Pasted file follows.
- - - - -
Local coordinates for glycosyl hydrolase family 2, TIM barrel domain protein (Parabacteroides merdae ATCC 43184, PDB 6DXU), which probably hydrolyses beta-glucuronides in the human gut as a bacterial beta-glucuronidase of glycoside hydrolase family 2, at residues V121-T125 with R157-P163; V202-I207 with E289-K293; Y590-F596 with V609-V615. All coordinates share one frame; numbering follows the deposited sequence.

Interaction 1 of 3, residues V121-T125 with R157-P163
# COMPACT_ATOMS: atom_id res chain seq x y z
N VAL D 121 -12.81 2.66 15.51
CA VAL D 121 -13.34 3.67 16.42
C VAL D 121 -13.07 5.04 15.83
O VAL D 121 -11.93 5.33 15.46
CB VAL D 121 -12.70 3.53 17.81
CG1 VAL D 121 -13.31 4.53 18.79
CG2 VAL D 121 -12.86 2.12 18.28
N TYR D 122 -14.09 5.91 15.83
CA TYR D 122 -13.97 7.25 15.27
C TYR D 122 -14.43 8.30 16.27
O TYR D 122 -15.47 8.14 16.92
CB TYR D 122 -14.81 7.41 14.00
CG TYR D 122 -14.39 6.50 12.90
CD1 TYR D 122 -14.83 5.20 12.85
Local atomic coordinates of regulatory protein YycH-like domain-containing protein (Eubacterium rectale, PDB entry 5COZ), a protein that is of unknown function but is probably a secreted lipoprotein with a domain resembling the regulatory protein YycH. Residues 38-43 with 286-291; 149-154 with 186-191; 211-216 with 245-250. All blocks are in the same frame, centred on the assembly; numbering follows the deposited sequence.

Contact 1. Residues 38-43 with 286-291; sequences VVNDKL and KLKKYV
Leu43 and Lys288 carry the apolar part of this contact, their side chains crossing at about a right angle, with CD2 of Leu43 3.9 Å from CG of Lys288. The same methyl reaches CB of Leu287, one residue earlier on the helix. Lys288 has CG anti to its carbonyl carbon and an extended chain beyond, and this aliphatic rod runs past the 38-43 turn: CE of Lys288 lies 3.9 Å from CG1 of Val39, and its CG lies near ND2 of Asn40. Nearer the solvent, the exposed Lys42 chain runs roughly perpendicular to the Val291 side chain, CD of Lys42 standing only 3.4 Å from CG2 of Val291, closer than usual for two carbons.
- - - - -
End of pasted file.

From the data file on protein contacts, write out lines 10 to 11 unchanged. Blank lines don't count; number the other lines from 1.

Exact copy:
CG2 VAL D 121 -12.86 2.12 18.28
N TYR D 122 -14.09 5.91 15.83